2009-05-28 / Local & State

Pa. Foundation Promotes ABCDEs Of Skin Cancer


GLENMOORE, Pa. (AP) - The weather is changing. It's getting warmer, with longer and longer days. Soon enough there will be baseball games, barbecues and trips to the beach. You might think to yourself, here in a few weeks, I'll have a nice base for a good tan for the summer - a nice, dark look, maybe tan lines, maybe not. You might even be OK with one sunburn; those things do happen and it's no problem, right?

Well, Catherine Poole's answer would definitely be a loud and clear "NO!'' Poole is the president and founder of the Melanoma International Foundation, located in Glenmoore, about 30 miles northwest of Philadelphia.

Poole has made raising awareness about melanoma her life's work. And with statistics like these - "Melanoma is the most common cancer in women ages 25-29 and second only to breast cancer in women 30-34,'' and "one person dies every hour from melanoma'' - which can be found on the Melanoma International Foundation Web site at www.safefromthesun.org,it makes sense that Poole is dedicated to her cause. It's a cancer she beat 20 years ago. She took her experience and decided to share and help those that also suffer from the cancer.

Melanoma, though, isn't synonymous with skin cancer. Melanoma is formed in pigment cells in your skin, explains Dr. Bruce Brod, a dermatologist and oncologist with the University of Pennsylvania Health System who lives in Downingtown, about 30 miles west of Philadelphia. Other types of skin cells form in other cells. Although there are multiple types of skin cancer, "melanoma is fairly common,'' he said.

Melanoma, Brod said, "is the ugly duckling spot.'' If you see a spot on your skin, anywhere on your skin, that is new, he recommends having it checked. The acronym to keep in mind is ABCDE, which stands for asymmetry, borders, color, diameter and evolving. If you have spots on your skin that are asymmetrical, have dark borders, are different in color than others (blue, brown, gray) have a large diameter or change, there's a good chance you have melanoma.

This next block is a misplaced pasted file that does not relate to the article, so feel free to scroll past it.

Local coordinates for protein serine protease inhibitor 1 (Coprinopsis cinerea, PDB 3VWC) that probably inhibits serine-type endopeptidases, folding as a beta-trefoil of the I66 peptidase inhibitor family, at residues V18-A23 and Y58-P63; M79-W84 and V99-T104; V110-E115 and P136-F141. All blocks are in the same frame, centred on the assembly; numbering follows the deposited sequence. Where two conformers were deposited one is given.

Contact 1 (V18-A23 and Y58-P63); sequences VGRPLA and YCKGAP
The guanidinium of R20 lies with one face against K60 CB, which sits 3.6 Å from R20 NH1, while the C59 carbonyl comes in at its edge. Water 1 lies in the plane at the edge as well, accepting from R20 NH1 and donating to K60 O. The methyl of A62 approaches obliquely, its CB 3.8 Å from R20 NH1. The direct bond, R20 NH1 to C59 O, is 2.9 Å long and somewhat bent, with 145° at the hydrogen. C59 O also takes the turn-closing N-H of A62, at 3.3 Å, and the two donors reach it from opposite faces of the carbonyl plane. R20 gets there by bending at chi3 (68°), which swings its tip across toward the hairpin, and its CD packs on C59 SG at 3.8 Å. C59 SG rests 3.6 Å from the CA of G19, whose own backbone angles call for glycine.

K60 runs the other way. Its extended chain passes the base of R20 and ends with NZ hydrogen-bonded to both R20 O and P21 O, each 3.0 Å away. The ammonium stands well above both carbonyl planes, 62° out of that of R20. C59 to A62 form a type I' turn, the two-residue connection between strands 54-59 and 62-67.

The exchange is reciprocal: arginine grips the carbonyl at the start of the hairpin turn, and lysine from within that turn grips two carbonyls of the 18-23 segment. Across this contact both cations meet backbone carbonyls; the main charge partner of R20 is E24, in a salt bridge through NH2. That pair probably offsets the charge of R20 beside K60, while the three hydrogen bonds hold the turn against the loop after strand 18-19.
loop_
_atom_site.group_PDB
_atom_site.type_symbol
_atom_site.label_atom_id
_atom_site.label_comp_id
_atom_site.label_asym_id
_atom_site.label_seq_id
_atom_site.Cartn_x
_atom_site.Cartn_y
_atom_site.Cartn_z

And early detection is key. If caught early, the survival rate for melanoma is 99 percent, according to the Melanoma International Foundation. Problems arise when it's not detected and it metastasizes. If it's caught early, it usually can be cured with simple outpatient surgery.

Poole founded the Melanoma International Foundation after her bout with melanoma. While trying to learn about the type of skin cancer she had, she discovered there wasn't a lot of information on it. She decided to change that.

With experience as a freelance writer, she decided to write a book. She was diagnosed and treated in 1989, published her first book in 1998 and founded the organization soon after. Her goal was and is to educate the public. "I help people understand melanoma,'' she said. "I'm a patient navigator.''

To help patients, Poole makes herself available to offer as much support and advice as she can. She's helped patients find the right doctors and hospitals, as well as been a friend to victims.

Through the Melanoma International Foundation, Poole staffs a hot line that she will always answer. "Even when I'm on vacation, I have to answer the hot line,'' she said. The toll-free number for the hot line is (866) 463-6663.

Part of being an adviser and friend for melanoma patients and their families, for Poole, is an annual event sponsored by the Melanoma International Foundation, held simultaneously at sites in Seattle, Phoenix and 27 other locations across the country and Canada, including Villanova University in southeastern Pennsylvania. "We like to spread our message through the grass roots,'' Poole said.

"It's a time for patients and families to come together and be honored.'' Event days, Poole joked, are long, long days. They start around 5 a.m. after weeks of preparation, and "my husband finally unplugs the phone around 9 p.m.''

But when you're passionate, it's easy to put in long hours. As Poole says over and over, education and early detection are key. "We're going to find melanoma early and save lives.'' The other part of education, according to Poole, is to teach people how to avoid getting melanoma in the first place.

The sun is an obvious culprit. Although there is sunscreen, with the sun's harsh UV rays, it's fairly ineffective after a short period of time and although advertised as waterproof, your best bet is to always reapply - always and often. The best advice, she said, is to avoid being in direct sun in the middle of the day. Find a way to be inside, or at least in the shade, she recommends. She also points out, at the beach, UV rays will reflect off the water and sand.

"If you're a sun worshipper,'' Poole said, "examine yourself - a lot.''

However, it's not just the sun you have to worry about. "There is a direct correlation between (tanning) salons and melanoma,'' Poole said. According to Poole, 15 minutes in a tanning bed equals a full day of being in the sun.

Brod equates the statistic that melanoma is the most common cancer in women ages 25-29 to what he calls the "suntan image'' that is popular today. To our culture, a tan is healthy and attractive, whether from the sun or the salon.

"The increase in melanoma in comparison to breast cancer is a relatively new phenomena,'' Brod said, pointing out that tanning salons are also relatively recent. And according to Poole, there are no health regulations or monitoring systems in place to protect or warn potential salon tanners.

Both Poole and Brod recommend routine self-checkups, looking for the ABCDEs of melanoma. "Most new melanomas,'' Brod said, "are detected by people and not the doctor.''

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